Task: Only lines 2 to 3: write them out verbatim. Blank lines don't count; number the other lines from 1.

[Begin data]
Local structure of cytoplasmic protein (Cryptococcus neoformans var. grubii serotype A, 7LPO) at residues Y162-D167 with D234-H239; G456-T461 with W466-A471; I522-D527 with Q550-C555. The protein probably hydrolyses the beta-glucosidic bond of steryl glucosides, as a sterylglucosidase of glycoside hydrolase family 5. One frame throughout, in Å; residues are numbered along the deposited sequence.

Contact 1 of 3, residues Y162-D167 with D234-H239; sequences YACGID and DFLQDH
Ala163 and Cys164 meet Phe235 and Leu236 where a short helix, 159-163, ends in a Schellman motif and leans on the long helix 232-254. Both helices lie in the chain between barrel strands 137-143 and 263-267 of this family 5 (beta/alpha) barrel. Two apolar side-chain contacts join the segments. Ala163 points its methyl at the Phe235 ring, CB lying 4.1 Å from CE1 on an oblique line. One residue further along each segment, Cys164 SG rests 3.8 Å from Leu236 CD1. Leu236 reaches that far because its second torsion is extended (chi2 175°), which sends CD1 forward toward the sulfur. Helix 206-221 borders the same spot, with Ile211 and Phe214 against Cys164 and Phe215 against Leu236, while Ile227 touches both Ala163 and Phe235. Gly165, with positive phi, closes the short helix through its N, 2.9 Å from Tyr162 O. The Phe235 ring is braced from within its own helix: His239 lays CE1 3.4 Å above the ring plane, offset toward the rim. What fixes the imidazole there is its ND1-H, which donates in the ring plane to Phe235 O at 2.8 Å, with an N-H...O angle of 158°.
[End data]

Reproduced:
Contact 1 of 3, residues Y162-D167 with D234-H239; sequences YACGID and DFLQDH
Ala163 and Cys164 meet Phe235 and Leu236 where a short helix, 159-163, ends in a Schellman motif and leans on the long helix 232-254. Both helices lie in the chain between barrel strands 137-143 and 263-267 of this family 5 (beta/alpha) barrel. Two apolar side-chain contacts join the segments. Ala163 points its methyl at the Phe235 ring, CB lying 4.1 Å from CE1 on an oblique line. One residue further along each segment, Cys164 SG rests 3.8 Å from Leu236 CD1. Leu236 reaches that far because its second torsion is extended (chi2 175°), which sends CD1 forward toward the sulfur. Helix 206-221 borders the same spot, with Ile211 and Phe214 against Cys164 and Phe215 against Leu236, while Ile227 touches both Ala163 and Phe235. Gly165, with positive phi, closes the short helix through its N, 2.9 Å from Tyr162 O. The Phe235 ring is braced from within its own helix: His239 lays CE1 3.4 Å above the ring plane, offset toward the rim. What fixes the imidazole there is its ND1-H, which donates in the ring plane to Phe235 O at 2.8 Å, with an N-H...O angle of 158°.